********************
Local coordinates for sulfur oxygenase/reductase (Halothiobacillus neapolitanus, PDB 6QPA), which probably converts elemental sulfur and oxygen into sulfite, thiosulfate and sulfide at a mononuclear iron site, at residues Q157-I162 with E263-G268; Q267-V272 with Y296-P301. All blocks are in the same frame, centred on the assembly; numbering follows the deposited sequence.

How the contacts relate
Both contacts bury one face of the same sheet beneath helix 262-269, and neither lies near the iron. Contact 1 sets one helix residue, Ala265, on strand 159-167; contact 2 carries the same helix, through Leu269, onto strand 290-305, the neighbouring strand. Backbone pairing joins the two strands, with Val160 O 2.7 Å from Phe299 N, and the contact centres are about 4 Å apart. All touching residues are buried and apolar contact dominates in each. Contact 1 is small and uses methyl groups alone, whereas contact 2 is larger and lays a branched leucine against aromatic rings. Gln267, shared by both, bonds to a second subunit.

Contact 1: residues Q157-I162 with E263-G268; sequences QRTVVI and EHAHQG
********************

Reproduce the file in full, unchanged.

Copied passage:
Local coordinates for sulfur oxygenase/reductase (Halothiobacillus neapolitanus, PDB 6QPA), which probably converts elemental sulfur and oxygen into sulfite, thiosulfate and sulfide at a mononuclear iron site, at residues Q157-I162 with E263-G268; Q267-V272 with Y296-P301. All blocks are in the same frame, centred on the assembly; numbering follows the deposited sequence.

How the contacts relate
Both contacts bury one face of the same sheet beneath helix 262-269, and neither lies near the iron. Contact 1 sets one helix residue, Ala265, on strand 159-167; contact 2 carries the same helix, through Leu269, onto strand 290-305, the neighbouring strand. Backbone pairing joins the two strands, with Val160 O 2.7 Å from Phe299 N, and the contact centres are about 4 Å apart. All touching residues are buried and apolar contact dominates in each. Contact 1 is small and uses methyl groups alone, whereas contact 2 is larger and lays a branched leucine against aromatic rings. Gln267, shared by both, bonds to a second subunit.

Contact 1: residues Q157-I162 with E263-G268; sequences QRTVVI and EHAHQG